100 years a nation’s soul food

Eight interesting facts about pho: (picked and translated from source) 1. During 1908-1909, steam boats were a popular means of transportation from Hanoi to other cities in the North, and pho started out as a vendor food sold in numbers at river ports. From 1930, pho was popular in the cities, some pho restaurant in Hanoi served until 4 AM. 2. Originally there was only pho with well-done beef. Rare beef was a latter innovation, and only became dominant after 1954. Continue reading 100 years a nation’s soul food

Li xi*

Wellsfargo has always been my favorite bank, for small reasons. Very recently I have one more small reason to like it. I usually go to this Wellsfargo bank on University Dr. Last Saturday morning, I saw these red envelopes (well, not as decorated as the one on the right, but still nice red ones) on the teller’s counter. I asked her how much they cost, and she said they’re free to take. I also overheard the tellers’ chatting about eating opossums. Now that is new. The teller who helped me said her grandfather ate them (but personally she wouldn’t want to find out how they taste). I wonder how they taste, but I wouldn’t go out of my way to get barbecued opossum with mushroom sauteed in melted mozarella cheese topped with grounded peanuts or whatever. Anyway, cultural thoughtfulness, generosity, friendly tellers, interesting conversations to gossip, what else can you expect from a bank? *Red envelope is called “bao li xi” in Vietnamese.

Linh Son Pagoda’s banh for the Lunar New Year

Linh Son pagoda, Houston, click on the image to see more pictures of the pagoda. Linh Son pagoda, Houston. Click on the image to see more pictures of the pagoda. Although not all Vietnamese living oversea can take a day off to go to the pagodas on the first day of Tet, many manage to keep the tradition. Of course there is no strict requirement that one has to be looking at and praying to the Buddha at a certain day, for a certain amount of time, or with a certain prayer. Tet is not a religious based tradition. But many Buddhist and even non-Buddhists like to go to the pagodas on the first day of Tet to have a peaceful start of the new year, to feel spiritually lightened (hopefully enlightened as well) and pure on the important day. Many also choose to eat no animal product on this day, as it’s the new spring and every creature deserves to be happy and live in peace. Nonetheless, vegan restaurants are somewhat scarce in the conservative town, places with banh chung banh tet for sale don’t generally make the vegan version, and to deprive […]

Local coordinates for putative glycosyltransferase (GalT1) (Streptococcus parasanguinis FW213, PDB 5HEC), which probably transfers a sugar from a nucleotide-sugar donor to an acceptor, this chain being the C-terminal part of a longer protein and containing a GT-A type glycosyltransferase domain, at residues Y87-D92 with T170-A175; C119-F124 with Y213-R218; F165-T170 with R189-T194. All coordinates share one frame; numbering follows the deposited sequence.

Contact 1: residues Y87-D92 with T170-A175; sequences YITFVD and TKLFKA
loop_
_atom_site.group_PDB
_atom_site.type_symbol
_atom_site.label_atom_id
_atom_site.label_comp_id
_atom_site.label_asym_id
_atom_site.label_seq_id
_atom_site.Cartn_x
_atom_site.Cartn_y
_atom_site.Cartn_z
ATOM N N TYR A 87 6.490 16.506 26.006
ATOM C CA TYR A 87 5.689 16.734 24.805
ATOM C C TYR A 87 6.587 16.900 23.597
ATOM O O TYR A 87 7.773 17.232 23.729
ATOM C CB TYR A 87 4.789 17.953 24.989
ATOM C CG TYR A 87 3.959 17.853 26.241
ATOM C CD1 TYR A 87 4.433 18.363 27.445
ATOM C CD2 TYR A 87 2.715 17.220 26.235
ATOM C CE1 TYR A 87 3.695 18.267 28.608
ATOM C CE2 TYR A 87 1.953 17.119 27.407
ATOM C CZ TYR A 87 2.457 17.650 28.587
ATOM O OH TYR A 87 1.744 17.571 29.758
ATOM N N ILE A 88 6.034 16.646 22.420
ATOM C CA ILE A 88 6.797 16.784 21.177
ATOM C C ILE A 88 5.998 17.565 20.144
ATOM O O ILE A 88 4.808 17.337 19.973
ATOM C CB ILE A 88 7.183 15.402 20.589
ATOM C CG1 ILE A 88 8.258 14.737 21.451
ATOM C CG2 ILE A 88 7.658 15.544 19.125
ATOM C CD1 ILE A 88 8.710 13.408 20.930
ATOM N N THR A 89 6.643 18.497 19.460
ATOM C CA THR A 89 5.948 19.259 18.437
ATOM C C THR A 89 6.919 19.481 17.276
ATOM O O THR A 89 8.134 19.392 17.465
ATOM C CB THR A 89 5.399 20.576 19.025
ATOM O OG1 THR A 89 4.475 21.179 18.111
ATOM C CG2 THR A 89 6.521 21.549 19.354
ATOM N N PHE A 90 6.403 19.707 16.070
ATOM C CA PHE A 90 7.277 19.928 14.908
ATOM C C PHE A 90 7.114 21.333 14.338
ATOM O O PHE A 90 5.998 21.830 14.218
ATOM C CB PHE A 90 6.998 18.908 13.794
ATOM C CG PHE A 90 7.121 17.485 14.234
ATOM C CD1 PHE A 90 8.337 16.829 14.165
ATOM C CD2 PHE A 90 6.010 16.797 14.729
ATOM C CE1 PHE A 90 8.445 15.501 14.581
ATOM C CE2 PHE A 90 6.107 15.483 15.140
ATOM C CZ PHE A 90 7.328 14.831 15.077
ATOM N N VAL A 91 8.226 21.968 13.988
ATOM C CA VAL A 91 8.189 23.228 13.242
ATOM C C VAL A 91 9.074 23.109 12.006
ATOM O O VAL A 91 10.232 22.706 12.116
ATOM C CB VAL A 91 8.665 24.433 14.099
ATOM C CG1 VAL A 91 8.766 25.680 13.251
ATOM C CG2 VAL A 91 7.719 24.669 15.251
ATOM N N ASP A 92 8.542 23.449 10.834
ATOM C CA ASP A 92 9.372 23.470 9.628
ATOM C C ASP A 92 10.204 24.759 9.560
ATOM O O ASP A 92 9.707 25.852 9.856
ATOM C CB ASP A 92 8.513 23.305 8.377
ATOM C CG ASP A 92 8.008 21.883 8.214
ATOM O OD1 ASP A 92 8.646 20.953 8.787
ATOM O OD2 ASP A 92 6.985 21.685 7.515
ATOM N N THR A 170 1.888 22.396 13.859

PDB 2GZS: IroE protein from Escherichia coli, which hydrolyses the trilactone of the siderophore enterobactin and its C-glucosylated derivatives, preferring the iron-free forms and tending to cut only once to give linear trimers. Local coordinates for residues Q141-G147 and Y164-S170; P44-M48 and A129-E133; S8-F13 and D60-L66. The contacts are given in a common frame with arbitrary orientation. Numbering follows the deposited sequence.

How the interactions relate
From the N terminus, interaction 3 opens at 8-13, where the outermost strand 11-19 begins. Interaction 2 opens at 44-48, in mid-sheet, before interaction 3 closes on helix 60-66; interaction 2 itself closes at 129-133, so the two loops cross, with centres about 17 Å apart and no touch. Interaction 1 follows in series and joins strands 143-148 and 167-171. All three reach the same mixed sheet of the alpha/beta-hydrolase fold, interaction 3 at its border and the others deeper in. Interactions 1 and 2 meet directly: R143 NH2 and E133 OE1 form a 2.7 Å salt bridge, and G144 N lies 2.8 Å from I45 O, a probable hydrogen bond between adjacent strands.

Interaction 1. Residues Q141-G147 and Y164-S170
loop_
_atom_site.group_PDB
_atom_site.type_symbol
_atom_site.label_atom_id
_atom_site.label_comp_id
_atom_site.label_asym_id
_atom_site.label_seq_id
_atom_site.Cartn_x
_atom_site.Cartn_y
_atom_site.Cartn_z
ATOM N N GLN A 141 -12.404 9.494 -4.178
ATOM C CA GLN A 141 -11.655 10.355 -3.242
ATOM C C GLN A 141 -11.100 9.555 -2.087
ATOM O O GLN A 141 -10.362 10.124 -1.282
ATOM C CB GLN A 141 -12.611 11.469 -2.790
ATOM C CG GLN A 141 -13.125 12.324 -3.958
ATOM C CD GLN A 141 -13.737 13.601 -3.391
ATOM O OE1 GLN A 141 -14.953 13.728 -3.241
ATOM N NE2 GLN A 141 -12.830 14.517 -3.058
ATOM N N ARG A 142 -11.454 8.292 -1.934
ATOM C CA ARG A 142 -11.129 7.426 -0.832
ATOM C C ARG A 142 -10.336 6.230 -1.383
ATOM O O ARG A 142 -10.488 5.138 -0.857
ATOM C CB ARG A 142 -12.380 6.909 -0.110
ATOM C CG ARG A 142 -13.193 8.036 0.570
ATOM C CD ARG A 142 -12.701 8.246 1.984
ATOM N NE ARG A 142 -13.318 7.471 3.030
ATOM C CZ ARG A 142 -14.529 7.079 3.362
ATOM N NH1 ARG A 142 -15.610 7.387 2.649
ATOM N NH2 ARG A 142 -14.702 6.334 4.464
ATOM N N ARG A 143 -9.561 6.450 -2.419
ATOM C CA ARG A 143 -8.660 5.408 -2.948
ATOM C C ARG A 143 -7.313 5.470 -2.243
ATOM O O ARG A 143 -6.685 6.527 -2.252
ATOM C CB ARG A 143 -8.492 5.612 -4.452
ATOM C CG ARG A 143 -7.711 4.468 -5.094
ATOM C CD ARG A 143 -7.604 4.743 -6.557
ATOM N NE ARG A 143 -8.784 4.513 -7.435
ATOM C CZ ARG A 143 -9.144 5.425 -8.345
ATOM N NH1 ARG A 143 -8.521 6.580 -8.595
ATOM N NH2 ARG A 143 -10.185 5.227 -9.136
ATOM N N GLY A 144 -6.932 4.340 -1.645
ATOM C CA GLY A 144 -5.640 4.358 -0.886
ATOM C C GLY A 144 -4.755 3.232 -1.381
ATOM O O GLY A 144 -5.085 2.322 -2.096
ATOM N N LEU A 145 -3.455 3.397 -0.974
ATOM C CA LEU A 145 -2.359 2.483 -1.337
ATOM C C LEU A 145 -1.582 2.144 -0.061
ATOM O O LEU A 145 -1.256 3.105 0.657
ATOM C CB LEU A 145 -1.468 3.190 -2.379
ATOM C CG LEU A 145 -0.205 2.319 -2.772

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L’approche du Tet*

There are several things to do during Tet in Saigon. It’s not a one-day holiday, it’s a season, similar to Christmas in form and Thanksgiving in spirit. The holiday is lunar-calendar based. It starts on the 23rd of the 12th month, the day to “cung dua ong Tao“, a ceremonious dinner to see off the Household God as he takes his annual trip to heaven. It ends on the 7th day of the 1st month of the new lunar year. In the first week, there are spring flower markets on Nguyen Hue Street and water melon markets in Dakao. Water melon used to be available during Tet only, and there used to be only one kind – the green outside, red inside kind. Now there are yellow, striped, even cubic watermelon! There’s the sound of the gongs and the drums of mua lan (lion dance) in the neighborhood. There are thousands of crimson red Chinese sausages packaged, displayed not so far from deep green banh chung and banh tet. Hmm… it just crossed my mind that the main colors of Tet are also red and green, like Christmas… There is orange from the […]

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Afterschool treats